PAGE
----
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The Puzzle of Playful Matters in Non-Dual Śaivism and Sāṃkhya: Reviving Prakṛti in the Sāṃkhya Kārikā through Goethean Organics

Department of Philosophy, University of San Francisco, San Francisco, CA 94117, USA
Religions 2020, 11(5), 221;
Received: 15 February 2020 / Revised: 3 April 2020 / Accepted: 10 April 2020 / Published: 30 April 2020
(This article belongs to the Special Issue The Society for Tantric Studies Proceedings (2019))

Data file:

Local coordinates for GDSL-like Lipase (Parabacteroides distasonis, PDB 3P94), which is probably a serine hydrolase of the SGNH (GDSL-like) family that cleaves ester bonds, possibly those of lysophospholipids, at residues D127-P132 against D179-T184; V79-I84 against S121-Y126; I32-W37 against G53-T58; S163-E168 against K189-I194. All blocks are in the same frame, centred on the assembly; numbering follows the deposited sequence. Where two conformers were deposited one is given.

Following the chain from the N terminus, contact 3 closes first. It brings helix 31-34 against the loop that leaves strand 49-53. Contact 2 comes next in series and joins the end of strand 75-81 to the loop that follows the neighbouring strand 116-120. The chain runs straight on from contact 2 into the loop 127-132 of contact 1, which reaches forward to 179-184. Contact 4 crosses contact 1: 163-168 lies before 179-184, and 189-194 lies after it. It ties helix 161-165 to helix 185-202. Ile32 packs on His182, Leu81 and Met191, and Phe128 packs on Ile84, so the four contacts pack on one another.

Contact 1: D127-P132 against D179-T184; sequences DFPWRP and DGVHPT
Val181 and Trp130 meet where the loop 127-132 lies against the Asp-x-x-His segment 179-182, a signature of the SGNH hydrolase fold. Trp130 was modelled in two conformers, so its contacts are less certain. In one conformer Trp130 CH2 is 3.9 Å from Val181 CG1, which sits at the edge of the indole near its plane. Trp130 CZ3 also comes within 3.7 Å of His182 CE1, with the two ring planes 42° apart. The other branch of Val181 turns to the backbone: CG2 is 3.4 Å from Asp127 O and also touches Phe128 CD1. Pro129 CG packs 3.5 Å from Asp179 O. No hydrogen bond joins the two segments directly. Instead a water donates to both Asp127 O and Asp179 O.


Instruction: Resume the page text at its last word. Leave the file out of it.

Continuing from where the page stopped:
Abhinavagupta is widely viewed to be a cautious, perceptive, and sympathetic reader (even of his opponents), with some researchers even celebrating him as a pre-modern intellectual historian. But scholars all too often underestimate how and why Abhinava misreads many of his rivals. Abhinava’s treatment of the Sāṃkhya Kārikā (SK) illustrates this. Abhinava and Sāṃkhya alike hold to the doctrine that effects share identity with or reside within their cause (satkāryavāda). But according to Abhinava, Īśvarakṛṣṇa (and other Sāṃkhya thinkers) fails to explain how a cause (sat) can give rise to its effects (kārya, including the manifestations of effects) without ceasing to be itself, since the underlying material cause (mūlaprakṛti), e.g., a square, changes its identity from one manifestation (vyaktaprakṛti) to the next, e.g., a triangle. In place of this, Abhinava argues that only the Pratyabhijñā approach can account for satkārya and abhivyakti (manifestation). Causes and effects, Abhinava tells us, are but expressions of how divine super-consciousness (Śiva) appears to itself through the playful manifestation of a seemingly material other (Śakti). However, a closer reading of the canonical Sāṃkhya text, the Sāṃkhya Kārikā, reveals that this system originally advocated a metaphysics of living nature, not inanimate matter. From this basic yet important correction, Sāṃkhya could explain the very same playful interface between cause and manifest effect described by Abhinava, since the manifest procreativity (vyaktaprakṛti) of organic nature exhibits constancy in the midst of its self-transformations. I draw this out through a critique of the modern scientific assumptions that underlie much Sāṃkhya research, and in its place I develop an organicist reading that is informed by Goethe’s phenomenological science of life. This approach helps to resuscitate core Sāṃkhya metaphysical categories in terms of their directed and intelligent aliveness (not just their materiality). Moreover, it offers clues to why Pratyabhijñā misinterpreted the SK: (1) it gave allegiance to classical Sāṃkhya commentaries (many of which misconstrued Īśvarakṛṣṇa’s views), and (2) its organizing philosophical narrative precluded metaphysical dualism and the self-sufficient power of nature to conceal itself.